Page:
Flossing In Public: Is It OK?

Flossing In Public: Is It OK?

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Flossing in Public - Is it OK?
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Did you know that about two months ago at a minor league baseball game in Lowell, Massachusetts an obscure dental world record was set?

Over 3,000 baseball fans simultaneously flossed.  Together.  In public.  In fact, you can see the happy faces of these world flossing record holders here.

Reading this story reminded me of an incident that happened a few months ago.  I was on a subway train riding home from dental school.  I couldn’t help but notice that the woman across from me was busy flossing her teeth.  Perhaps she had read this article on flossing mistakes and was trying to show the world what a good flosser she was, but I doubt it.

Flossing In PublicAs a budding dental professional and a slight germophobe, I was torn.  On one hand, this woman seemed serious about taking care of her teeth and gums.  On the other hand, she was most likely flicking all kinds of bacteria and perhaps tiny pieces of her lunch on those around her and the inside of the subway car.

Flossing In Public: Is It OK?

I can appreciate both sides of the debate regarding flossing in public.  Here’s a quick summary:

Why Flossing In Public is Not OK

In a recent letter to the American Dental Association, a dentist, Dr. Sigurds O. Krolls, said the following in regards to the world flossing record that was set at that Massachusetts baseball game mentioned above:

I looked in amazement at the photograph of the enthusiastic crowd in the Red Sox’s Single-A affiliate ballpark flossing their teeth. Just imagine all the viruses, bacteria, saliva released in the air! As for the food particles: spit out, removed from the floss with one’s fingers or, at best, swallowed.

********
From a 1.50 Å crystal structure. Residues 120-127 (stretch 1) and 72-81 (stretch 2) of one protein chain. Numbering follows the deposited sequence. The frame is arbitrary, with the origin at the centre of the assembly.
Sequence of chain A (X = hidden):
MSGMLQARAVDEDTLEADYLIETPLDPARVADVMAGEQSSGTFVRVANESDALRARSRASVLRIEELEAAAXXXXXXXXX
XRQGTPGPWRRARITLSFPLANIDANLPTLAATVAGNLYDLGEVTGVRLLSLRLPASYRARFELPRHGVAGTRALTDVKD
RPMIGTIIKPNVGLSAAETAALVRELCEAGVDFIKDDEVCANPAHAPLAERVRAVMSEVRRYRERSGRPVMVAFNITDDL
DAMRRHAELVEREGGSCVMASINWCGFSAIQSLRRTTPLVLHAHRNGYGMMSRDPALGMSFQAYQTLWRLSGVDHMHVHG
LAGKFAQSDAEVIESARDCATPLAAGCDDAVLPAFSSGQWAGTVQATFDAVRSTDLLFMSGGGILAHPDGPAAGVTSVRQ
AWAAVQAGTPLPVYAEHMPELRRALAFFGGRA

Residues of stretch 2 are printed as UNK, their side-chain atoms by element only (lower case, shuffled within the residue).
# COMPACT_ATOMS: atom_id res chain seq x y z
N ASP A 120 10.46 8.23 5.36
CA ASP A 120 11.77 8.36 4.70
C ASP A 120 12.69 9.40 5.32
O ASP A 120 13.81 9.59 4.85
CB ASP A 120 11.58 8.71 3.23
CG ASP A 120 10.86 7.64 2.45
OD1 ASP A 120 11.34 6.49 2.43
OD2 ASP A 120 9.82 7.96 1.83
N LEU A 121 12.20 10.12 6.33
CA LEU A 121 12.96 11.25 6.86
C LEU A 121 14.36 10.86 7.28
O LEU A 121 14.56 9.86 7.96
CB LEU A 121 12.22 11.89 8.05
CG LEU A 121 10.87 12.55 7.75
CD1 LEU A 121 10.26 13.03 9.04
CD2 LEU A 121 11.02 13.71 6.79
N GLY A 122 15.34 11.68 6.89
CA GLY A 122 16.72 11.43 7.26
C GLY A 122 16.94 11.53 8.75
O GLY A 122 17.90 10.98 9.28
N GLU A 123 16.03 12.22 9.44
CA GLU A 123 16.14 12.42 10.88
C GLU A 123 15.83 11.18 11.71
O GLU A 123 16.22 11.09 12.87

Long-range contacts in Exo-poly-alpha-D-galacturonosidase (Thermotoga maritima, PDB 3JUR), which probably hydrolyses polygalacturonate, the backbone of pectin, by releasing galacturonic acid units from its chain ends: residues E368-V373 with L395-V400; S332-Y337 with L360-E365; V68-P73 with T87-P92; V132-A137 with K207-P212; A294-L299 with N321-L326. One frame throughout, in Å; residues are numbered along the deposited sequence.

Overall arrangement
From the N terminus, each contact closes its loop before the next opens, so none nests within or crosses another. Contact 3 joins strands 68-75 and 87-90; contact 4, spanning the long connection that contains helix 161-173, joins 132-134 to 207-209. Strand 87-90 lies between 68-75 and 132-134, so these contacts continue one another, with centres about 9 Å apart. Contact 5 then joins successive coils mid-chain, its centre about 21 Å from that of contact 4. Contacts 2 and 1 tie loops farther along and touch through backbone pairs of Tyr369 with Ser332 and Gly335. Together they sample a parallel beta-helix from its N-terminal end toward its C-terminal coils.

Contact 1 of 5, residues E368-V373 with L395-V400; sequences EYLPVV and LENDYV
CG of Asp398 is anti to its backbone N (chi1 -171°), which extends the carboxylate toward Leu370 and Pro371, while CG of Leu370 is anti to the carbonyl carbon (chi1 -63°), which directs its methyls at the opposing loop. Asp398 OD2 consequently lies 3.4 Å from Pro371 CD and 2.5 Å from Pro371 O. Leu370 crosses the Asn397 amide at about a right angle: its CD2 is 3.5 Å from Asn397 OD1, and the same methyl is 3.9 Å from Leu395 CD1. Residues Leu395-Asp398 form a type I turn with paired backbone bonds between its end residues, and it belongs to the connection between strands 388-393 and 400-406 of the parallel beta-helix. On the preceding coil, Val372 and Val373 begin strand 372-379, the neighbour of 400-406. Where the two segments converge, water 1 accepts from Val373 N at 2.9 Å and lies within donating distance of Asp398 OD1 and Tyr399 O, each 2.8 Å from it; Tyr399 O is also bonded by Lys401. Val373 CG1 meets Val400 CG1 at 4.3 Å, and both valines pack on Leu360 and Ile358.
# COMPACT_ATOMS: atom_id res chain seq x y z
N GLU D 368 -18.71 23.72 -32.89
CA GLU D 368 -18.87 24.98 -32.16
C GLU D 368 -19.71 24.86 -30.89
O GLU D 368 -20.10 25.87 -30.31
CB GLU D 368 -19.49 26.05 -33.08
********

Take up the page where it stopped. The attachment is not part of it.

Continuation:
And I would not be surprised that in their euphoric state, the flossing was followed by high-fives, handshakes or slaps on the back. No “saniwipes” noticed, but it would have been too late.

Dr. Krolls makes the point that we do have a lot of very small junk stuck in our teeth and it’s best not to remove it when you’re surrounded by other people.

Why Flossing In Public Is OK

There are also people who see no problem with flossing in public.  Some arguments that can be made in the public flossers’ favor are:

  • It’s freedom of expression.
  • A sneeze, like public flossing, also spreads lots of bacteria around.  Should we say that it’s not OK to sneeze in public?
  • Some people may be very careful when flossing in public and don’t let anything leave their mouth.  Should they be penalized for the bad behavior of the food-flinging flossers?

What Are Your Thoughts on Flossing in Public?

Most of the people I’ve talked to think that flossing is something that should be done in the privacy of your own home, or in a public bathroom if it needs to be done in public.

I tend to agree that flossing should be done outside of the public sphere since flossing in public can make those around you uncomfortable or even sick.

What do you think: Is flossing in public OK?

6 COMMENTS

  1. Go to the bathroom. That’s one public place where it is okay. Besides, flossing should be followed by hand washing.

  2. do i need a crown on #4 tooth had resorption surgery and root canal on it had braces but it is a crooked tooth also had a permanent filling on the backside of it

  3. #4 tooth had resorption surgery , root canal and permanent filling. Do I need a crown the tooth is crooked but I had braces.Cad/cam or regular crown if so. Thank you for your reply. Sharon Wall

  4. You know, it never before occured to me that flossing might be unacceptable in public. I have always flossed immediately after eating whether I’m at home or in public. I use regular string floss at home and those flosser stick things when on the go (I keep a pack of them in my purse and reguarly offer them to my fellow diners, who often accept). I use hand sanitizer after or wash my hands properly if I need to go to the bathroom (no way I would floss in there – think off all the nasty human waste particles that fill the air landing on the floss and going in my mouth!). I also rinse my mouth out with water (spit it out at home and swish quietly and swallow it in restaurants). People do LOTS of things that can pass germs around in public – what makes flossing any worse? I mean, just think of all the people with colds who go out in public, not to mention the food and saliva on the dirty dishes and napkins that your waiter has to clean up after you eat out and the hundreds of sweaty butts that have sat in that chair before yours. Besides, I have never noticed any food go flying when I floss. It stays on the string to be wiped away between every few teeth. I’m just over thirty and have never had a cavity, so I think this flossing immediately thing is working for me and I have no plans to stop even if other people think it is weird.

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